The benefits of a good night's sleep can’t be overstated – nor the negative consequences of not getting one. The average human being needs seven to nine hours per night of sleep, and while there is no medical benefit to sleeping more than that average, there are all kinds of risks associated with getting less.
The first one is weight gain (and all its associated health risks like diabetes, heart disease and cancer), because lack of sleep stimulates the production of hormones that increase appetite and limits the production of the hormones that make a person feel full. Which leads to the second (unsurprising) consequence: Given that lack of sleep makes one insatiably hungry, being tired also makes people cranky and depressed.
Yes, science has discovered that waking up on the wrong side of the bed is actually a medical diagnosis almost always brought on by the same root cause: lack of sleep.
The third problem is still under investigation, but is quite concerning. According to NIH studies, those who report poor sleep in middle age often experience symptoms of dementia or Alzheimer’s later in life. Sleep, it seems, plays a critical role in clearing the toxins associated with declines in brain function.
So in short, sleep could make you thin, make you pleasant to be around and, in the long run, possibly protect your brain from degrading. Sounds like it should sell itself – particularly considering that sleep is one of life’s few pleasures that is absolutely free and can be done without a partner or any special training.
But somehow, we are a nation of chronically under-rested people. According to the most recent available research on sleep, about one-third of Americans report routinely getting less than the recommended seven to nine hours a night, while another third report they “sometimes” don’t get enough sleep.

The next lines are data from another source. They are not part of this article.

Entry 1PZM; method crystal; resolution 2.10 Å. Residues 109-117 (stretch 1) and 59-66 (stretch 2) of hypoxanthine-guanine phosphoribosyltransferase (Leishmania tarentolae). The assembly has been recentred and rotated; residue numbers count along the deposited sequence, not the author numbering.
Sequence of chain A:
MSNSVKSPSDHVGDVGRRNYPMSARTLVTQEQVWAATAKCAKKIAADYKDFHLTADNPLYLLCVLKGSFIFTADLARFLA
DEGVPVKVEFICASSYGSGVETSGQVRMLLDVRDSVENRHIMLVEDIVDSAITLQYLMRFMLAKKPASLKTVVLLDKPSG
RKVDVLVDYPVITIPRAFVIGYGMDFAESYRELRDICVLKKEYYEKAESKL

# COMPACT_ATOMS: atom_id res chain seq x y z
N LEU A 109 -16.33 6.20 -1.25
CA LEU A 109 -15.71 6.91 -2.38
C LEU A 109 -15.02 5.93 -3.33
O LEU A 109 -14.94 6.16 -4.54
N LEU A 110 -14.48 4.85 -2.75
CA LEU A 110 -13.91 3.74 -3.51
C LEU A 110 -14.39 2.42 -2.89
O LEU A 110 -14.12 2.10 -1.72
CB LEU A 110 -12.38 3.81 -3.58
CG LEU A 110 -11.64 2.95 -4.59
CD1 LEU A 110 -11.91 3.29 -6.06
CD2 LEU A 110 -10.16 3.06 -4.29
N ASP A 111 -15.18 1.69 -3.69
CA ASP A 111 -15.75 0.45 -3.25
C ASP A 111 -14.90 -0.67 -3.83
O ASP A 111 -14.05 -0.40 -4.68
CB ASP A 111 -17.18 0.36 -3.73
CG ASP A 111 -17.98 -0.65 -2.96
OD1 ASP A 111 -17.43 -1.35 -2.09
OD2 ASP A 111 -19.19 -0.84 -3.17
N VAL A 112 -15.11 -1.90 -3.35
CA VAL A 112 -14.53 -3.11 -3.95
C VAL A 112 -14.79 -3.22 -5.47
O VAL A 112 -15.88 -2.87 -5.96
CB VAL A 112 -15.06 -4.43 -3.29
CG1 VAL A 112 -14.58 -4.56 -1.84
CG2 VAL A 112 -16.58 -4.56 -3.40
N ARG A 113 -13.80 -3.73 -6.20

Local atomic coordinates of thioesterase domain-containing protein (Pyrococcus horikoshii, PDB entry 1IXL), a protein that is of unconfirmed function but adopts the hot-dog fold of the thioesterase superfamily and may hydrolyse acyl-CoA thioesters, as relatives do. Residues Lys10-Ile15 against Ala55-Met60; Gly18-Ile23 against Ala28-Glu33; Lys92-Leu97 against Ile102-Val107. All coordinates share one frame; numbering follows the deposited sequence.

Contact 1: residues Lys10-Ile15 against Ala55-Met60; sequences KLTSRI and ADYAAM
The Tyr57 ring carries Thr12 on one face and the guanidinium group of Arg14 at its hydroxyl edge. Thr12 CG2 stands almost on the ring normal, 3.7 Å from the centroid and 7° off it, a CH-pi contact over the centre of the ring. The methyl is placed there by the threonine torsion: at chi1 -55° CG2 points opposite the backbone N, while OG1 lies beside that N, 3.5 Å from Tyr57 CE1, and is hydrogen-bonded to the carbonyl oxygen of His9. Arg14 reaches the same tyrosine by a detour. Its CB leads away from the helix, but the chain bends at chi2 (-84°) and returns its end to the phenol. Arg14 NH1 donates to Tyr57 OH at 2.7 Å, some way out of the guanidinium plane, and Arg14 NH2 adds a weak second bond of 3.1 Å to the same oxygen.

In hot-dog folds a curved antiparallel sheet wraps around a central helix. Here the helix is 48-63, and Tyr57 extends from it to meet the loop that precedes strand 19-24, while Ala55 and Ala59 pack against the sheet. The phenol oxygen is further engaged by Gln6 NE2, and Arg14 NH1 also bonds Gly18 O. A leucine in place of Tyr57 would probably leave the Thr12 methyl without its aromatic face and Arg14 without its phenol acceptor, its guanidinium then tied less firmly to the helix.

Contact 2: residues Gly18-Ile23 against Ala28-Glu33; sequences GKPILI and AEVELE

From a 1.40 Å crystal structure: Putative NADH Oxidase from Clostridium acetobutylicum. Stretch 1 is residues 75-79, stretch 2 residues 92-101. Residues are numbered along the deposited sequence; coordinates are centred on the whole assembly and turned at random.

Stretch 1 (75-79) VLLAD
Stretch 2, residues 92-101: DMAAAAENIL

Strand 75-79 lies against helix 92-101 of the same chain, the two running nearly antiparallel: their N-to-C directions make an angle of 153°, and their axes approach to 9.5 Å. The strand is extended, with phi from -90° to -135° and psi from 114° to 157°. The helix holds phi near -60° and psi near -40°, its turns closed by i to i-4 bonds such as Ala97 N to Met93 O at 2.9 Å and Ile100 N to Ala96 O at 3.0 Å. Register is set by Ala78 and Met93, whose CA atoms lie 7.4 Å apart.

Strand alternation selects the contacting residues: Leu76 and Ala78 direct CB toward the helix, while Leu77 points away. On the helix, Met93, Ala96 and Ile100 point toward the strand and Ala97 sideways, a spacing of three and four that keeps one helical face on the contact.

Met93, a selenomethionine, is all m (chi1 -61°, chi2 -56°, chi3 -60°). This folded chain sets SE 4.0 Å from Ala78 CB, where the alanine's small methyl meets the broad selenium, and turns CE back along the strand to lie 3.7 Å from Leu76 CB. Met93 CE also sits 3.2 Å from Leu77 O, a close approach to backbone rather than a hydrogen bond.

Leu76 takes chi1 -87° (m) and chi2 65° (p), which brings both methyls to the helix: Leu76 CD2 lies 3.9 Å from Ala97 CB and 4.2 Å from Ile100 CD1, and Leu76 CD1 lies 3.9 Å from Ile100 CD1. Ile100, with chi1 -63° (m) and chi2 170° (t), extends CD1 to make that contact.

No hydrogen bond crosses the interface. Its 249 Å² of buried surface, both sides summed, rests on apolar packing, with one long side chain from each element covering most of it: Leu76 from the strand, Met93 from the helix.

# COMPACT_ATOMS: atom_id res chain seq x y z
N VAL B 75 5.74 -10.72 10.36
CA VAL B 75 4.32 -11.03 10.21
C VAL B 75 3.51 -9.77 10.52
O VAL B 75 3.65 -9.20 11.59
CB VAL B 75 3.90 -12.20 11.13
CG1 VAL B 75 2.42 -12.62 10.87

But luckily, where there is a problem, there is typically an innovative entrepreneur selling a solution – and in the case of sleep, there are a lot of solutions out there. According to McKinsey, if you take the approximate value of all the sleep swag on the market as of 2018 –think luxury pajamas, high-end bed linens, cuddling robots, DTC mattresses and odd gadgets – it generates somewhere between $30 billion and $45 billion annually in revenue worldwide. The mattress market alone is worth a whopping $15 billion. Throw in the amount spent on pharmaceutical sleep aids worldwide each year, and “big nap” as an industry will be worth at least $76.7 billion globally by 2020.
Consumers are clearly willing to invest in getting some much-needed rest – and if some of the firms we’ve covered in the last few years are any indication, they are willing to experiment with some out-of-the-box ideas. There’s the Ostrich Pillow, which allows the sleeper to tuck his head into a soft, pillowy box to make it easier to sleep on a desk or other surface. Or there’s the Bearaby, which could be mistaken for a blanket knitted by a grandmother but for the fact that it weighs 20 pounds and costs $250-$280.